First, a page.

By WILFRID NOYCE (A member of the British Mount Everest Expedition, 1953) INTEREST in the Himalaya, and hence in mountaineering, is more widely spread now than it has ever been. This year parties from several countries are setting out to attempt Mount Everest, K2, Nanga Parbat and other peaks. The moment seems propitious for asking what it is all about, and how it all started.
I think that these are helpful questions, because too many people are either uncritically enthusiastic over such ventures as ours on Everest or condemn them like defendants unheard. Mountaineering is too old a pastime to be thus hastily penalised. It has its tradition as thoroughly as any cult; and, strange to say, that tradition is a more cultural one than at first sight appears. For it has long seemed to me that the great current of our mountain activity has its source somewhere on the slopes of Parnassus; although many climbers may never have heard of Parnassus, and many more, like that unknown parson in North Wales, may have been following the rocky skylines long before the " craft " of mountaineering was ever formulated. Three years ago, partly for my own instruction, I collected a number of literary names into a mountain book.* I was astonished to find how many, even of the greatest, have felt the shadow of high hills across their lives—Dante and Petrarch, Rousseau, Goethe, Wordsworth and Keats, even Nietszche; not to mention those more directly concerned with the sport of getting up mountains, names like de Saussure, Leslie Stephen and Pope Pius XI.
The critical period was the middle of the eighteenth century. Before that we find indeed ascents of great merit, beginning with the humanist Petrarch's climb up Mont Ventoux. (Dante's climbs, except in the realm of Purgatorio, are impossible to locate.) But these were isolated amid a general belief that mountains were the abode of demons and dragons, a belief fostered by picturesque accounts of the habits of these creatures. By the mid-eighteenth century, however, the mountains were losing their dragons, without finding anything more substantial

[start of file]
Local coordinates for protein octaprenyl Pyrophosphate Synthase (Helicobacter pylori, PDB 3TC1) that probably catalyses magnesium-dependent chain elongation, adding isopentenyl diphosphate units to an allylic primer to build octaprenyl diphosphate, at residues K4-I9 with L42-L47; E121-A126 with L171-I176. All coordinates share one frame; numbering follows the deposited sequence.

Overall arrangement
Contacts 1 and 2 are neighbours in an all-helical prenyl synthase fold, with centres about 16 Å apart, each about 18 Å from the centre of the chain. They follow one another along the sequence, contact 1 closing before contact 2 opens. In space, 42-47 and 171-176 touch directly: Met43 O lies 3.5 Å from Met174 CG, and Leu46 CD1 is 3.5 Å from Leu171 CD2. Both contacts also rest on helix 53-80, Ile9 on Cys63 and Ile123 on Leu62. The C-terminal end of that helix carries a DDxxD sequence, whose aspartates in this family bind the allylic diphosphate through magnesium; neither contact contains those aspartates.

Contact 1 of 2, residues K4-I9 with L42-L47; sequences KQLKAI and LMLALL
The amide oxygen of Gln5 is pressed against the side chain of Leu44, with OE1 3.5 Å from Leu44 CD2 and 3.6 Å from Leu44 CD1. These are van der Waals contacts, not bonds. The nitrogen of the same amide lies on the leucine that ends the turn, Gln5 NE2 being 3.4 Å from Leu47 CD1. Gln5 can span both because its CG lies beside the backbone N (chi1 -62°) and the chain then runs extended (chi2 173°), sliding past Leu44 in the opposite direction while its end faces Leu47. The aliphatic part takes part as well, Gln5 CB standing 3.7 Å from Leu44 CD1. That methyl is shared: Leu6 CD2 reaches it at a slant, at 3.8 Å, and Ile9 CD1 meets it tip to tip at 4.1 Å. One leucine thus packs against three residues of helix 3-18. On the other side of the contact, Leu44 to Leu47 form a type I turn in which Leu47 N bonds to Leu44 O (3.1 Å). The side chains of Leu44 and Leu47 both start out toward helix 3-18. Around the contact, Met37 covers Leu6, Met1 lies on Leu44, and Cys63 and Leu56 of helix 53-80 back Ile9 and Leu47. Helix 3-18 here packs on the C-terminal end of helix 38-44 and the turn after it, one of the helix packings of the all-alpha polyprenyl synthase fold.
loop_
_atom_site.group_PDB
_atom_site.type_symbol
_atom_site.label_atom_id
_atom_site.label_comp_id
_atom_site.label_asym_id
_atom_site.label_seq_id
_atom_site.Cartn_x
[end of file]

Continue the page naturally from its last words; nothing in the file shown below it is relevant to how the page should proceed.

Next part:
* Scholar Mountaineers. (Dennis Dobson. 12s. 6d.)
to people them. They had become a "Uniformity of Barren- ness in Dr. Johnson's phrase, inconvenient lumps which the most ambitious landscape-gardener dared not organise. The change came through the twin influences of Rousseau's sentimental view of the mountains as beautiful homes of the noble savage and the scientists, fairly represented by de Saussure. At his instigation the ascent of Mont Blanc was achieved towards the end of the century. Scientific observations were made at the top; most important of all, the fact was at last proved that human beings can accustom themselves to alti- tude. But the lesson of those struggles is only now really clear to us, and not clear at all to those who talk of a " ceiling ' on Everest above which none can go. De Saussure and his companions certainly believed that they were very near the limit on Mont Blanc. They panted, vomited, palpitated, suffered every ache known to Himalayan mountaineers. Now- adays you will find girls of eighteen sunbathing on the top. In the same way I am quite sure that the "ceiling" of Everest will rise; but not for some time, because we are not mentally prepared for it to do so.